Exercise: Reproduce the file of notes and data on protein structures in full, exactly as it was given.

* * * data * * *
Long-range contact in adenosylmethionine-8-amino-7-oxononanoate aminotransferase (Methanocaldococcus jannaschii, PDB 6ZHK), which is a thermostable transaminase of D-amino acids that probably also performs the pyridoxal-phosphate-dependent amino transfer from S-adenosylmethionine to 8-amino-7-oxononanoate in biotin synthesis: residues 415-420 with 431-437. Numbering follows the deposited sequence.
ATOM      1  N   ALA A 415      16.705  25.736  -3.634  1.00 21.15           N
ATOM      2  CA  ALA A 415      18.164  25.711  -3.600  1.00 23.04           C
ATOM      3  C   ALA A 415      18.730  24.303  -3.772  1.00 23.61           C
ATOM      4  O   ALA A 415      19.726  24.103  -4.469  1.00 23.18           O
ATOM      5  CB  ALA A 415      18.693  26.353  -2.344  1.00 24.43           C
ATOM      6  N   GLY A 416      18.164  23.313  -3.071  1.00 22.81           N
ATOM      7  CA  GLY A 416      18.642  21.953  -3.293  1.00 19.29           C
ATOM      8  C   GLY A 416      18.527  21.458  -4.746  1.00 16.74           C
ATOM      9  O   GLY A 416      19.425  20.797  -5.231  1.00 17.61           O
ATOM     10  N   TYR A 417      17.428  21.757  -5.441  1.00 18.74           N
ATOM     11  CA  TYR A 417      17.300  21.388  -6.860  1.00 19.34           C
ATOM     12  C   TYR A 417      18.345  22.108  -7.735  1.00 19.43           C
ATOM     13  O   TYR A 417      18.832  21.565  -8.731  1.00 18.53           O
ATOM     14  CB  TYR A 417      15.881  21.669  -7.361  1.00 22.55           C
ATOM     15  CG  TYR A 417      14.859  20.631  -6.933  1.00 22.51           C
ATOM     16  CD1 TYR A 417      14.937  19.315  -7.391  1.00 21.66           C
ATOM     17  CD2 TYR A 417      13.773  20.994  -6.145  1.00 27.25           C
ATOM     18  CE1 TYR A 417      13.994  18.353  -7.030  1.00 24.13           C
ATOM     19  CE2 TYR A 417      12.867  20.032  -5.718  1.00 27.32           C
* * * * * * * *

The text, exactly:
Long-range contact in adenosylmethionine-8-amino-7-oxononanoate aminotransferase (Methanocaldococcus jannaschii, PDB 6ZHK), which is a thermostable transaminase of D-amino acids that probably also performs the pyridoxal-phosphate-dependent amino transfer from S-adenosylmethionine to 8-amino-7-oxononanoate in biotin synthesis: residues 415-420 with 431-437. Numbering follows the deposited sequence.
ATOM      1  N   ALA A 415      16.705  25.736  -3.634  1.00 21.15           N
ATOM      2  CA  ALA A 415      18.164  25.711  -3.600  1.00 23.04           C
ATOM      3  C   ALA A 415      18.730  24.303  -3.772  1.00 23.61           C
ATOM      4  O   ALA A 415      19.726  24.103  -4.469  1.00 23.18           O
ATOM      5  CB  ALA A 415      18.693  26.353  -2.344  1.00 24.43           C
ATOM      6  N   GLY A 416      18.164  23.313  -3.071  1.00 22.81           N
ATOM      7  CA  GLY A 416      18.642  21.953  -3.293  1.00 19.29           C
ATOM      8  C   GLY A 416      18.527  21.458  -4.746  1.00 16.74           C
ATOM      9  O   GLY A 416      19.425  20.797  -5.231  1.00 17.61           O
ATOM     10  N   TYR A 417      17.428  21.757  -5.441  1.00 18.74           N
ATOM     11  CA  TYR A 417      17.300  21.388  -6.860  1.00 19.34           C
ATOM     12  C   TYR A 417      18.345  22.108  -7.735  1.00 19.43           C
ATOM     13  O   TYR A 417      18.832  21.565  -8.731  1.00 18.53           O
ATOM     14  CB  TYR A 417      15.881  21.669  -7.361  1.00 22.55           C
ATOM     15  CG  TYR A 417      14.859  20.631  -6.933  1.00 22.51           C
ATOM     16  CD1 TYR A 417      14.937  19.315  -7.391  1.00 21.66           C
ATOM     17  CD2 TYR A 417      13.773  20.994  -6.145  1.00 27.25           C
ATOM     18  CE1 TYR A 417      13.994  18.353  -7.030  1.00 24.13           C
ATOM     19  CE2 TYR A 417      12.867  20.032  -5.718  1.00 27.32           C